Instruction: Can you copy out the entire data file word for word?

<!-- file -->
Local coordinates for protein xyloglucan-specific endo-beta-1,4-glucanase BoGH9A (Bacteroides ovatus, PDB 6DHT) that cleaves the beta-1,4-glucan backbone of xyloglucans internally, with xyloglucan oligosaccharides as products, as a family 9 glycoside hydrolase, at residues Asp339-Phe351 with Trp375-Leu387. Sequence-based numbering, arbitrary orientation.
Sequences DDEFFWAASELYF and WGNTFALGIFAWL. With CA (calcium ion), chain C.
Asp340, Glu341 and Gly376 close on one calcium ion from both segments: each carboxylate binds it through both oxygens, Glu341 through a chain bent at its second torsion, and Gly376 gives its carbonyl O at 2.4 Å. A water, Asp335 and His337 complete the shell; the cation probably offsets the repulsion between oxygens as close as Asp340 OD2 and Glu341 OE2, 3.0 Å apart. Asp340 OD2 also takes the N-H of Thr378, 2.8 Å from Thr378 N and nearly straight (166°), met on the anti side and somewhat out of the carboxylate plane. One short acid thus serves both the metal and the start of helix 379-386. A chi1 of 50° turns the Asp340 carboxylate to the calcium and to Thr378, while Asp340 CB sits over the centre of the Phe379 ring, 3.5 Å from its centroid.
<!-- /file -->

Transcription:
Local coordinates for protein xyloglucan-specific endo-beta-1,4-glucanase BoGH9A (Bacteroides ovatus, PDB 6DHT) that cleaves the beta-1,4-glucan backbone of xyloglucans internally, with xyloglucan oligosaccharides as products, as a family 9 glycoside hydrolase, at residues Asp339-Phe351 with Trp375-Leu387. Sequence-based numbering, arbitrary orientation.
Sequences DDEFFWAASELYF and WGNTFALGIFAWL. With CA (calcium ion), chain C.
Asp340, Glu341 and Gly376 close on one calcium ion from both segments: each carboxylate binds it through both oxygens, Glu341 through a chain bent at its second torsion, and Gly376 gives its carbonyl O at 2.4 Å. A water, Asp335 and His337 complete the shell; the cation probably offsets the repulsion between oxygens as close as Asp340 OD2 and Glu341 OE2, 3.0 Å apart. Asp340 OD2 also takes the N-H of Thr378, 2.8 Å from Thr378 N and nearly straight (166°), met on the anti side and somewhat out of the carboxylate plane. One short acid thus serves both the metal and the start of helix 379-386. A chi1 of 50° turns the Asp340 carboxylate to the calcium and to Thr378, while Asp340 CB sits over the centre of the Phe379 ring, 3.5 Å from its centroid.